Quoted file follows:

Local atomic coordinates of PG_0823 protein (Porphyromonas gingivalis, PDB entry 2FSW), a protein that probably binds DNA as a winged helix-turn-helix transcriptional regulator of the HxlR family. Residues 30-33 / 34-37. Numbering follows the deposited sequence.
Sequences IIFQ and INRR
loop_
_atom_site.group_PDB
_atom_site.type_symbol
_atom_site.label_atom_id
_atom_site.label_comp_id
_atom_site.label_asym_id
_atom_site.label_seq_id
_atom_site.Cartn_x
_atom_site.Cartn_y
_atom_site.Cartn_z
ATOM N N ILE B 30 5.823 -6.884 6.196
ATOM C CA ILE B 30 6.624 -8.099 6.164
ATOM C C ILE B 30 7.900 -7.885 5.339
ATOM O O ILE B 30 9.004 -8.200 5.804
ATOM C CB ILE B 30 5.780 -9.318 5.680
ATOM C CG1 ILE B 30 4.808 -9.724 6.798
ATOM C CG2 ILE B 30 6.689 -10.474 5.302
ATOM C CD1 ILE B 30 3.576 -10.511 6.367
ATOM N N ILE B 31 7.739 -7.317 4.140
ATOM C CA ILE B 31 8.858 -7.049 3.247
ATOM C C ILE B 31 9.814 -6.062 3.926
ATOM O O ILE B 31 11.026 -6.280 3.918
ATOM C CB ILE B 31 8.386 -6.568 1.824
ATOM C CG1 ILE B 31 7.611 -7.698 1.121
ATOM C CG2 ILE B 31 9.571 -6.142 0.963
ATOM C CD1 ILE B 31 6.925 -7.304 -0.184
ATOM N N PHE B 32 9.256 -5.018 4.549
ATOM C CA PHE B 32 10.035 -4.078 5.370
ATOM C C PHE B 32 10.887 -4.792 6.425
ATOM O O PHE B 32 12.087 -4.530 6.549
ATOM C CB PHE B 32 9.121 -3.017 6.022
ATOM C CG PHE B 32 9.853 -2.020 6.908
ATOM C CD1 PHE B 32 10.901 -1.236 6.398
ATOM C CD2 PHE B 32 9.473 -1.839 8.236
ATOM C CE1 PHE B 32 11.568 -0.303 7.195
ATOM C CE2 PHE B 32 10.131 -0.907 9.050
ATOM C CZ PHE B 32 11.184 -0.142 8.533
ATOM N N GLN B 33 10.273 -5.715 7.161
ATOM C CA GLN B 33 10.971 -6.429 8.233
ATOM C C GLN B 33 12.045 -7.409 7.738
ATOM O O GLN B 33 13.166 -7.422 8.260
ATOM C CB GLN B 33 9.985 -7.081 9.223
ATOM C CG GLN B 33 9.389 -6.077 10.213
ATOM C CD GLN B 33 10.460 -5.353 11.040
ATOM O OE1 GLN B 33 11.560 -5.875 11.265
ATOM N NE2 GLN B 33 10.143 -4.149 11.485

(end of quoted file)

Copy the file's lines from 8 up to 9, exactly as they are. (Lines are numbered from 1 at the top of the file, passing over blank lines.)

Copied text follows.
_atom_site.label_asym_id
_atom_site.label_seq_id